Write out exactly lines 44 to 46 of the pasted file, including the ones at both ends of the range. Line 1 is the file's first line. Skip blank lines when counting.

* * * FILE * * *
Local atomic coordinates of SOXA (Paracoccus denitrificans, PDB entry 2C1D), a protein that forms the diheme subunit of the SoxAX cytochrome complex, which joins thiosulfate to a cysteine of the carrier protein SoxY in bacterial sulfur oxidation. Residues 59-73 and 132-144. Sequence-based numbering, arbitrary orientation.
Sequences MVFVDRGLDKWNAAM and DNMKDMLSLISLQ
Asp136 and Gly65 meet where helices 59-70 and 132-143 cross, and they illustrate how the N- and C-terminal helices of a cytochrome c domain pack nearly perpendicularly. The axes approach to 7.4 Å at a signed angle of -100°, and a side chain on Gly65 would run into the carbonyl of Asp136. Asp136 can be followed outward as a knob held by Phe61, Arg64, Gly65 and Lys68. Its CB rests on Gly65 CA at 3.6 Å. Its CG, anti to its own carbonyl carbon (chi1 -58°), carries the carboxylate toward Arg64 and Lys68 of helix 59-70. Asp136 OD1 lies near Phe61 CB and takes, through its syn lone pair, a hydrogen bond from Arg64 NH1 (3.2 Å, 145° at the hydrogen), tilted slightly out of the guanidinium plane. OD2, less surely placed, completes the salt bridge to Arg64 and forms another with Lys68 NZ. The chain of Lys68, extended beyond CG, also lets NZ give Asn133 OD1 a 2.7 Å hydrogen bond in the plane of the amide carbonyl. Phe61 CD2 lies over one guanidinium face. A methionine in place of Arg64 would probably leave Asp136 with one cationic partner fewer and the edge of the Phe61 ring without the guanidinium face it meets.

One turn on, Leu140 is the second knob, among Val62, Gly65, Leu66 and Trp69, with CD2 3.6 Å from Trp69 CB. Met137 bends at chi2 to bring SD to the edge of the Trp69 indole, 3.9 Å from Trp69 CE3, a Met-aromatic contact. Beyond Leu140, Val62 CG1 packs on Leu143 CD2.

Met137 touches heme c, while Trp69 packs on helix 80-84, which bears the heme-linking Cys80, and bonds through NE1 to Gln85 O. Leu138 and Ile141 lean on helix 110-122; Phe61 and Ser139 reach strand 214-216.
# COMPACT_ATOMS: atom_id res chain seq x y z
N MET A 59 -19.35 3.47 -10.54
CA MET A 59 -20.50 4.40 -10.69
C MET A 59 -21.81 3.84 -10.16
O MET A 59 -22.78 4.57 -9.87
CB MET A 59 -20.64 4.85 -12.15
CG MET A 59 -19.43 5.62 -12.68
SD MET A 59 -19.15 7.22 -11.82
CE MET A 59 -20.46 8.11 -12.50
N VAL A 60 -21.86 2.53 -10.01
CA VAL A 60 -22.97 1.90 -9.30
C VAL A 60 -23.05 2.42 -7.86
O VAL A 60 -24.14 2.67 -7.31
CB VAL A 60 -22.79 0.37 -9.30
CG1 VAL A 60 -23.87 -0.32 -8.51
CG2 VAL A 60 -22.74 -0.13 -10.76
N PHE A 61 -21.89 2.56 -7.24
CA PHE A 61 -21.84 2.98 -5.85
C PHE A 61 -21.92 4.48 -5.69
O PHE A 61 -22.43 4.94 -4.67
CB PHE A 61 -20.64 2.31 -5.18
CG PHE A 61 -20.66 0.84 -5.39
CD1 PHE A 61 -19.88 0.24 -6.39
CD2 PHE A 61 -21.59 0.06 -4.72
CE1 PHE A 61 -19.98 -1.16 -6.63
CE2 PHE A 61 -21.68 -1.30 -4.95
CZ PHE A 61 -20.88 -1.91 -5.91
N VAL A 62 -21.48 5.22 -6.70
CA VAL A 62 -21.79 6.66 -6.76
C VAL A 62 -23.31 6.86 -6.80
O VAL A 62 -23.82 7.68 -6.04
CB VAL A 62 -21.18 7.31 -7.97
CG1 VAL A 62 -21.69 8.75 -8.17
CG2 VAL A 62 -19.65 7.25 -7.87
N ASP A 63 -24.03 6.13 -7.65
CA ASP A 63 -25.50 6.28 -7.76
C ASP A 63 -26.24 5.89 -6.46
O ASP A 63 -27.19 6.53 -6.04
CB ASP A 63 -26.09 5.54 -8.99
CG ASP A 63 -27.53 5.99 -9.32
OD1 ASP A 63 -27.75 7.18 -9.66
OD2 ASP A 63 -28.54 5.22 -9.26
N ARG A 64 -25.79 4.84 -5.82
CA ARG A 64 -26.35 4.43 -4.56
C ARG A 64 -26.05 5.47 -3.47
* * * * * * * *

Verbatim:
CB ASP A 63 -26.09 5.54 -8.99
CG ASP A 63 -27.53 5.99 -9.32
OD1 ASP A 63 -27.75 7.18 -9.66